My previous column described the nuclear plant disaster in Japan and its possible effects on us here in California (“Radiation exposure worries dispelled,” March 25, Page 9). Now I’d like to explain about the effects of radiation on the human body.
Radiation is defined as the process through which energy is emitted as particles or waves. There are two types of radiation. The first is non-ionizing radiation that is emitted by cell phones and microwaves. The effect to the human body of this form of energy is highly controversial and is under intense investigation.
The second type (and the more potentially dangerous form) is called ionized radiation and is the energy emitted when certain atoms disintegrate, either naturally or by human action. This energy, associated with medical radiation and nuclear explosions and accidents, can be in the form of waves, such as x-rays, or of particles, such as alpha and beta particles. If not properly controlled, this radiation has the potential to have life-threatening effects on humans and all living organisms.
It’s a fact that we live in radioactive world. Life has evolved in an environment of ionized radiation. We are exposed to radiation on a daily basis. It comes from space as cosmic rays and from soil, water and air. It’s in the bricks of our homes and even the food we eat. Radon gas coming up from the Earth’s surface is our greatest source of natural radiation.
We are also exposed to manmade radiation in the form of diagnostic x-rays (especially CAT scans), radioactive medical treatments, nuclear weapons and nuclear power plant disasters.
Exposure to radiation can take two forms: internal and external. Internal contamination occurs from breathing or swallowing radioactive material. External contamination occurs when a person is near external sources of radiation, such as x-rays, or when radioactive materials, such as dust, liquids or aerosols, become attached to one’s clothing or skin.
Any living tissue within the human body can be damaged by ionizing radiation. Once damaged by radiation, a cell could follow three paths: It could subsequently repair the damage and function normally; it might be unable to repair itself and subsequently die; or it might repair the damage in a way that causes it function abnormally. These abnormal cells may be unable to reproduce themselves, or they may reproduce at an uncontrolled rate, which is the cause of cancer. The amount and duration of radiation exposure determines the severity and type of damage to cells.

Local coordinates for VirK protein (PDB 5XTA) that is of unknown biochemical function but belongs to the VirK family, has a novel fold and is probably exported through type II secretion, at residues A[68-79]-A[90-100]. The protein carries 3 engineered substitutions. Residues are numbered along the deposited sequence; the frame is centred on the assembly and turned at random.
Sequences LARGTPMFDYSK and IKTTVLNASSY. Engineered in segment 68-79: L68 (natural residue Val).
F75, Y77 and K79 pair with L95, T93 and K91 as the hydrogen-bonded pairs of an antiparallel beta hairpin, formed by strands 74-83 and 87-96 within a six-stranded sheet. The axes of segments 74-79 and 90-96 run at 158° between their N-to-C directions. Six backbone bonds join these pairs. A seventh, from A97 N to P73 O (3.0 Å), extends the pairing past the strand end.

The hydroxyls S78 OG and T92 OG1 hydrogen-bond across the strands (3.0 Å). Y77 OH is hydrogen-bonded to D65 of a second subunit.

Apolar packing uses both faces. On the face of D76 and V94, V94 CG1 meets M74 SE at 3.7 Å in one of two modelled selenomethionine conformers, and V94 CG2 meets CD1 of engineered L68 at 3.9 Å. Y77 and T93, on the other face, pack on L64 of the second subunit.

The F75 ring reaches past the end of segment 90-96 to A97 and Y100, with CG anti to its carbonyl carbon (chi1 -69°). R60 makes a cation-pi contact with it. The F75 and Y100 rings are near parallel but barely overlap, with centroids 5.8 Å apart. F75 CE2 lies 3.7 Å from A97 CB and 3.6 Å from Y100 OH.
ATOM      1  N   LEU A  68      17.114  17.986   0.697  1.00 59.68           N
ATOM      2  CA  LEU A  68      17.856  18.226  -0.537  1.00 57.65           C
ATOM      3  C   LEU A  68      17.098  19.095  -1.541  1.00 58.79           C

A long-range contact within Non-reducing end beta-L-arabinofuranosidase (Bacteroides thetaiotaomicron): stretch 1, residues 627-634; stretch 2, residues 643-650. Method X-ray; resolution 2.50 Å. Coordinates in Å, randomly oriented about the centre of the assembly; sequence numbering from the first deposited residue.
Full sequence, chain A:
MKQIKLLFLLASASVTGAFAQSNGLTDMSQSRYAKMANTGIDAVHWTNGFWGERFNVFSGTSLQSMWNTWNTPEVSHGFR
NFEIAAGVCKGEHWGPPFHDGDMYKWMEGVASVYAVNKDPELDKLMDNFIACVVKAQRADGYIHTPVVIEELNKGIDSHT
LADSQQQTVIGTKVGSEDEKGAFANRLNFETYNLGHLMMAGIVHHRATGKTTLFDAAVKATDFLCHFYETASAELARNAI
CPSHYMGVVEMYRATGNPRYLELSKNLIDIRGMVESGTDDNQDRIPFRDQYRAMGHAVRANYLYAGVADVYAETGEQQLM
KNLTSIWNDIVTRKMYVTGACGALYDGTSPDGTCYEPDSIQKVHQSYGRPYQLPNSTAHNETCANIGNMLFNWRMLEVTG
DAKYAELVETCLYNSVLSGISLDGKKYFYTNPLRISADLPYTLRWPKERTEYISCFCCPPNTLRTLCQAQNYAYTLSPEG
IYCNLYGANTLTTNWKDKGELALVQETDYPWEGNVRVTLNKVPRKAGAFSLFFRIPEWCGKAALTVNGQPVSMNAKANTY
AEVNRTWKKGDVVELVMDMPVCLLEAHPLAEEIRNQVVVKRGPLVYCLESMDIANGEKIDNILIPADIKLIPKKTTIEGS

A sudden, very high exposure to radiation, such as the victims of the nuclear bomb blasts in Japan experienced at the end of World War II, can cause what is referred to as radiation sickness. This causes severe changes in blood cells, nausea, vomiting, hair loss, fatigue, hemorrhages, damage to the nervous system and death. This is a proven direct correlation between heavy radiation exposure and health. We must assume that the risk of cancer and other poor health effects is directly proportional to the dose of the radiation exposure.
It is more difficult, however, to fully measure the health effects of lower doses of radiation, because these effects might not cause any health problems at all or may cause a disease that shows up decades later. Although the risk of cancer after low doses of radiation might be very small, there is no dose, no matter how low, that is risk-free.
The bottom line is that we all need to limit our exposure to radiation, some of which we can control. We can voice concerns to our doctors about exposure to medical radiation. We can test our homes for radon levels. The reality, though, is that much of our radiation exposure is not under our control. But, fortunately, current daily exposures have not proven to be especially harmful to us.
Our biggest threat comes from manmade radiation in the form of nuclear accidents or nuclear weapons. The recent Japanese disaster has not yet and probably will not have an adverse effect on our health here in California; however, we must pay attention to up-to-date information from the experts who are monitoring the situation.